The first order of business is to be safe whenever working out a problem with your horse. I suggest working in an arena, round pen, safe pasture or corral for the first lesson or two. Start by making sure your horse has a well fitted saddle and pad system that offers plenty of flexibility through the back. (Yes, back pain can and does contribute to pain and subsequent rushing, and a gaited horse must be permitted a great deal of flexibility through the back to perform the gait comfortably and functionally.) Then bit your horse in the Imus Comfort Gait Bit. (Follow link for more information. Don’t think you can use a snaffle or hackamore or other ‘humane’ tack and get the same results, as you won’t. The design of our bit assures your horse’s comfort, as well as your control. It will allow you to do the lateral flexion exercises we outline here to best effect in a very short period of time, as well as encourage him to drop his head and bend softly in response to your rein aid. These are all imperative lessons that you want your horse to learn.
Once you’re properly tacked up in a safe place, mount your horse. Ask him to move forward (chances are you won’t have to ask very hard!). Relax your seat, lengthen your legs, and let your horse move forward with no contact on the reins. Yes–your horse will rush. When he starts to pick up speed, use the rein to ask for a slower speed, and the instant your horse slows the slightest amount in response to the rein, give him his head once again. Yes, he will rush again. . .and again, you’ll need to use the rein only for slowing things down. Reward him with his head the second he responds.
This will be a discipline for you as a rider, as your instinctive response no doubt has been and is to grab those reins and pull back hard. Now your only job is to stay on top of the horse, as relaxed as possible, working with a soft give and take on the reins.
Sooner than you expect, your horse is going to slow things down to where you’ll be able to begin to teach him appropriate rein aids. You want to teach him how to drop his head and bend through his neck and body in response to the rein. A horse that is soft and supple through the body is quieter minded, and more attuned and able to respond to his rider’s aids.
Working off a long, low leading (direct) rein, begin to ask him for long turns, first in one direction and then in the other. Be sure that when you pull on one rein, you release pressure on the other so you’re not inadvertently sending conflicting signals and once again giving the horse something to resist against. Your inside rein should be brought back to your knee. . .keep it nice and low, with a straight line from your hand to the horse’s mouth. Firmly press your inside leg against the horse’s side at the girth, and bring the outside leg back to gently keep the hindquarters from swinging out. You want the horse’s entire body to bend and soften.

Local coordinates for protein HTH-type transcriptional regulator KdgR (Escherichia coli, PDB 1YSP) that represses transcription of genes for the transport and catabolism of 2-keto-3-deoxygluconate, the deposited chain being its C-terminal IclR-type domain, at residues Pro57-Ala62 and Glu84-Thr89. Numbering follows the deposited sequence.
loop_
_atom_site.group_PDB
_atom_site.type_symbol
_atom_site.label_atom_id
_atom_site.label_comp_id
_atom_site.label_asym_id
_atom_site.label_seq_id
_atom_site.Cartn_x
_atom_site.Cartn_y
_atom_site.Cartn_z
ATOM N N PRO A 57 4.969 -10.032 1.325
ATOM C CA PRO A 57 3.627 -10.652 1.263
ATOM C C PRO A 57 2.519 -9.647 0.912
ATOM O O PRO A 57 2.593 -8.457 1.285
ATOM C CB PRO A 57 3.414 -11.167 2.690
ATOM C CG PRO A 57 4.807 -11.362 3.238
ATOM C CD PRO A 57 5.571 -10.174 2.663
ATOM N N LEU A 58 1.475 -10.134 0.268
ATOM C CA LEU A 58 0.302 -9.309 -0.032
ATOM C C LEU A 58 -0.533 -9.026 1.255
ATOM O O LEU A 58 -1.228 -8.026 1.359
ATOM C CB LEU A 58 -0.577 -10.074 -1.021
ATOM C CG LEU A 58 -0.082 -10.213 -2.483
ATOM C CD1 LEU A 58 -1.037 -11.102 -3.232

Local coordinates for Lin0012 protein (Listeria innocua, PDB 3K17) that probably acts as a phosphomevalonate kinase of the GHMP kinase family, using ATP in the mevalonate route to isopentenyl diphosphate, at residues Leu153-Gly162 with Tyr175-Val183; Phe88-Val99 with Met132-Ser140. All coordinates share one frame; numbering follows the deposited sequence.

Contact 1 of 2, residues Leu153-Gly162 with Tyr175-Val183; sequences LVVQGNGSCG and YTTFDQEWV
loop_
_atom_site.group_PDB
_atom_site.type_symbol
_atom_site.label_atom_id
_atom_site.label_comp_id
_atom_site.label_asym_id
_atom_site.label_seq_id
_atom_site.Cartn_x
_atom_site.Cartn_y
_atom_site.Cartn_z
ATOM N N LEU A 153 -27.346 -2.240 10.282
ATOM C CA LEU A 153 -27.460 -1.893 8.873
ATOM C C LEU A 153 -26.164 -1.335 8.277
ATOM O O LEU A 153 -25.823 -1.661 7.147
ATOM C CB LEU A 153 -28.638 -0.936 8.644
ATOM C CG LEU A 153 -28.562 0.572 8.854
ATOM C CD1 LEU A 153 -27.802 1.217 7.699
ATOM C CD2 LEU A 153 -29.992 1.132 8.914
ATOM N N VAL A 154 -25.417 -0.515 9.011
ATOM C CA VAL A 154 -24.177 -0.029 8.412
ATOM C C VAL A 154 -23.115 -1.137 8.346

After the horse begins to drop his head and bend softly in response to the reins, you can shorten your reins to begin describing smaller circles and figure eights. This will encourage even more softening and bending. Ten or fifteen minutes of this work is all you should plan to do, as you’re asking for more athletic movement through the horse’s whole body than what is required by the rushing horse. You don’t want to tire, bore or frustrate the animal, but finish the lesson while you’re both feeling encouraged and refreshed.
Repeat these lessons in an open area once the horse is responding well. Shortly thereafter you may take it out on the trail. For the first ride or two I recommend riding with no more than one other horse and rider. You can ask your companion to play the leap frog game with your horse, to help get it used to going in a nice, soft responsive frame even when out on the trail with other horses who go ahead of it. You do this by asking the other rider to ride their horse far enough ahead of yours that your horse gets a bit worked up. Use the give and take technique on the reins to hold it back–but not for long. As soon as your horse gets charged up, move him toward the other horse, but do not permit him to stop once he’s caught up with it. Instead, pass the other animal and take it a ways out front. If the other horse gets worked up, so much the better–you can use this game to retrain both animals. Leap frog down the trail, extending the distance between the two horses each time. Before long you’ll be able to ride your horse either in front or in back of the other horse with ease, as he stops getting upset over the separations. A useful variation on this, especially when headed toward home, is to leap frog the lead horse backward, away from home, hold it until it gets excited, then leap the other horse back, etc.
Once your horse is working well this way with one horse, if you can introduce another one or two to the game, so much the better. After just a couple of rides you’ll have a horse that is–as one recent clinic participant described her previously barging gelding–"soft as butter."